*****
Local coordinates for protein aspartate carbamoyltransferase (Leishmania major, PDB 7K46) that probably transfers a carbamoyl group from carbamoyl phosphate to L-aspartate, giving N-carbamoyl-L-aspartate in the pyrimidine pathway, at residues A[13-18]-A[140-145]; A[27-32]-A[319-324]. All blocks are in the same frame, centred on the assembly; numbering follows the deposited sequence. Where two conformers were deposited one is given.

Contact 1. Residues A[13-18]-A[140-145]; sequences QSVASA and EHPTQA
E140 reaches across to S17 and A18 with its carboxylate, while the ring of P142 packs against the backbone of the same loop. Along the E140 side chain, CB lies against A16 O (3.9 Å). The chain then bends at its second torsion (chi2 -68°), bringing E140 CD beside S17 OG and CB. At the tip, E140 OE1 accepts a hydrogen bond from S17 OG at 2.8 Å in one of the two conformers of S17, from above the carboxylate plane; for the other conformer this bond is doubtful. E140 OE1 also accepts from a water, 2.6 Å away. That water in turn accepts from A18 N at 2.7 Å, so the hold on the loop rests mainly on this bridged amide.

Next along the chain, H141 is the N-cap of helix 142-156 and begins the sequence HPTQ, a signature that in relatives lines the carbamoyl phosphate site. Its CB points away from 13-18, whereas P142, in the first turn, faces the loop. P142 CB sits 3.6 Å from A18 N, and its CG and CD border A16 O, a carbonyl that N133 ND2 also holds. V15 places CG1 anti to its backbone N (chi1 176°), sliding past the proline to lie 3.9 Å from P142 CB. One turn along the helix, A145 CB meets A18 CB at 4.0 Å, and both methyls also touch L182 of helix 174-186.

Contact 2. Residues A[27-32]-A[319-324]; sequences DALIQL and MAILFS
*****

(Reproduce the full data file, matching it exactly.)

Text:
Local coordinates for protein aspartate carbamoyltransferase (Leishmania major, PDB 7K46) that probably transfers a carbamoyl group from carbamoyl phosphate to L-aspartate, giving N-carbamoyl-L-aspartate in the pyrimidine pathway, at residues A[13-18]-A[140-145]; A[27-32]-A[319-324]. All blocks are in the same frame, centred on the assembly; numbering follows the deposited sequence. Where two conformers were deposited one is given.

Contact 1. Residues A[13-18]-A[140-145]; sequences QSVASA and EHPTQA
E140 reaches across to S17 and A18 with its carboxylate, while the ring of P142 packs against the backbone of the same loop. Along the E140 side chain, CB lies against A16 O (3.9 Å). The chain then bends at its second torsion (chi2 -68°), bringing E140 CD beside S17 OG and CB. At the tip, E140 OE1 accepts a hydrogen bond from S17 OG at 2.8 Å in one of the two conformers of S17, from above the carboxylate plane; for the other conformer this bond is doubtful. E140 OE1 also accepts from a water, 2.6 Å away. That water in turn accepts from A18 N at 2.7 Å, so the hold on the loop rests mainly on this bridged amide.

Next along the chain, H141 is the N-cap of helix 142-156 and begins the sequence HPTQ, a signature that in relatives lines the carbamoyl phosphate site. Its CB points away from 13-18, whereas P142, in the first turn, faces the loop. P142 CB sits 3.6 Å from A18 N, and its CG and CD border A16 O, a carbonyl that N133 ND2 also holds. V15 places CG1 anti to its backbone N (chi1 176°), sliding past the proline to lie 3.9 Å from P142 CB. One turn along the helix, A145 CB meets A18 CB at 4.0 Å, and both methyls also touch L182 of helix 174-186.

Contact 2. Residues A[27-32]-A[319-324]; sequences DALIQL and MAILFS